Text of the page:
The City Project presents its policy report, Healthy Parks, Schools and Communities: Green Access and Equity in Orange County, to promote equal access to parks and recreation for all. Haga click aquí para ver este mensaje en Español.
“Kaiser Permanente understands that parks and green space play a vital role in the health and wellbeing of a community and its residents,” says Diana Bontá, Vice President of Public Affairs at Kaiser Permanente. “We are proud to support the green access work that The City Project is doing with funding from our Healthy Eating Active Living program.”
People are 38% more likely to exercise when they live within one mile of a park. In Orange County, where 72% of Latino adults are overweight or obese and 67% of fifth grade students failed to meet California Department of Education physical fitness standards in 2008, increasing access to parks and other green space can be an effective solution to improving public health and reducing healthcare costs.
“When children are physically active, they tend to do better in school, are healthier, and are less likely to engage in high-risk behaviors,” according to Seth Strongin, Policy and Research Manager for The City Project. “Spending time in nature can reduce stress and enhance mental wellbeing. Green space is also linked to a community’s economic vitality.”
“The inequities in open space availability in Santa Ana have had an adverse health and social impact on Santa Ana residents,” said America Bracho, CEO & President of Latino Health Access (LHA). “The City Project’s report on Orange County provides concrete research that LHA can use in our advocacy work to increase resources for open space and explore cost-sharing strategies such as joint-use agreements that allow our residents to use school grounds as parks after school hours – steps that are necessary to improve community health and equity in the City of Santa Ana.”
The report uses geographic, demographic, economic and historical data to map and analyze access to the region’s green space. In addition, the report examines access to green space based on income, race or ethnicity.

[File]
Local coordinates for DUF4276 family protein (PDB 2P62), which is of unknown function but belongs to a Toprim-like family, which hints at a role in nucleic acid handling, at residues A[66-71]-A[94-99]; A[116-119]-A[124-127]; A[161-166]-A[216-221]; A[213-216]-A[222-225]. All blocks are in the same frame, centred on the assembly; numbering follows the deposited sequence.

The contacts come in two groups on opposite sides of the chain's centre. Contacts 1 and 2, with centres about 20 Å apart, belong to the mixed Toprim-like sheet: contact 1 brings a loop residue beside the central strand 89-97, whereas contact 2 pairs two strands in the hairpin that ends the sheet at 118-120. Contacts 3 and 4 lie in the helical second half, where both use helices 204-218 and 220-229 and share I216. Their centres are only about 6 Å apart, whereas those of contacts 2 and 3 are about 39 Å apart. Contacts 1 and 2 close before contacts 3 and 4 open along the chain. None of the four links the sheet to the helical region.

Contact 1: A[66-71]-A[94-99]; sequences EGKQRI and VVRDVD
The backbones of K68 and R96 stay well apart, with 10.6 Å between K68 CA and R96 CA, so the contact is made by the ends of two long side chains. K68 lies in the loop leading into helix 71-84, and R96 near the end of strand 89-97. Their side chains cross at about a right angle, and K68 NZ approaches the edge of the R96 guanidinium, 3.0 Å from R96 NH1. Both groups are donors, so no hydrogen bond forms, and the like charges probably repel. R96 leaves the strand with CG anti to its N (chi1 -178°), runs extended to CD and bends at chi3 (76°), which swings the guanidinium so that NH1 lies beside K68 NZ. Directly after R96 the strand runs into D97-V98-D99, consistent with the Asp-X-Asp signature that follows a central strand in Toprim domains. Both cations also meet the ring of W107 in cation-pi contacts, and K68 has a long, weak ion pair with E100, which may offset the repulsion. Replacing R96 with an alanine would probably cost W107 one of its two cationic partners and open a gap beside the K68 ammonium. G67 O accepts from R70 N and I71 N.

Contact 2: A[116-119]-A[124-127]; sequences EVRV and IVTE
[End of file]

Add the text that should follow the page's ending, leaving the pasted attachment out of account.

“Children of color disproportionately live in communities of concentrated poverty without enough places to play in parks and schools, and without access to cars or adequate transit to reach parks and school fields in other neighborhoods,” according to Robert García, Executive Director and Counsel of The City Project.
The report’s GIS maps, produced in consultation with GreenInfo Network, illustrate unfair disparities in green access. Nearly one fourth of Orange County’s land is green space and the countywide average is 41 acres per 1,000 residents. Access to green space varies dramatically. The communities with the worst access to parks tend to be disproportionately populated by people of color and low income people, particularly in North Orange County. In Santa Ana, for example, the green space ratio is only 1.85 acres per 1,000 residents.
The report describes the consequences of disparities in green access and the benefits that could be reaped in “park poor” and “income poor” communities if resources were fairly allocated. It concludes with recommendations for equitable investments in green space in Orange County, and throughout California and the nation.
The City Project combines research and analyses with community outreach to provide concerned citizens, elected and government officials, and other key stakeholders with the best available information upon which to prioritize actions and decisions that positively impact green access and quality of life for all.
Click here to read the complete report Healthy Parks, Schools and Communities: Green Access and Equity in Orange County.
Haga click aquí para ver el reporte de Parques, Escuelas y Comunidades Saludables: Acceso Verde y Equidad en el Condado de Orange en Español.
Click here to view the GIS maps and additional information.
Click here to read the media release.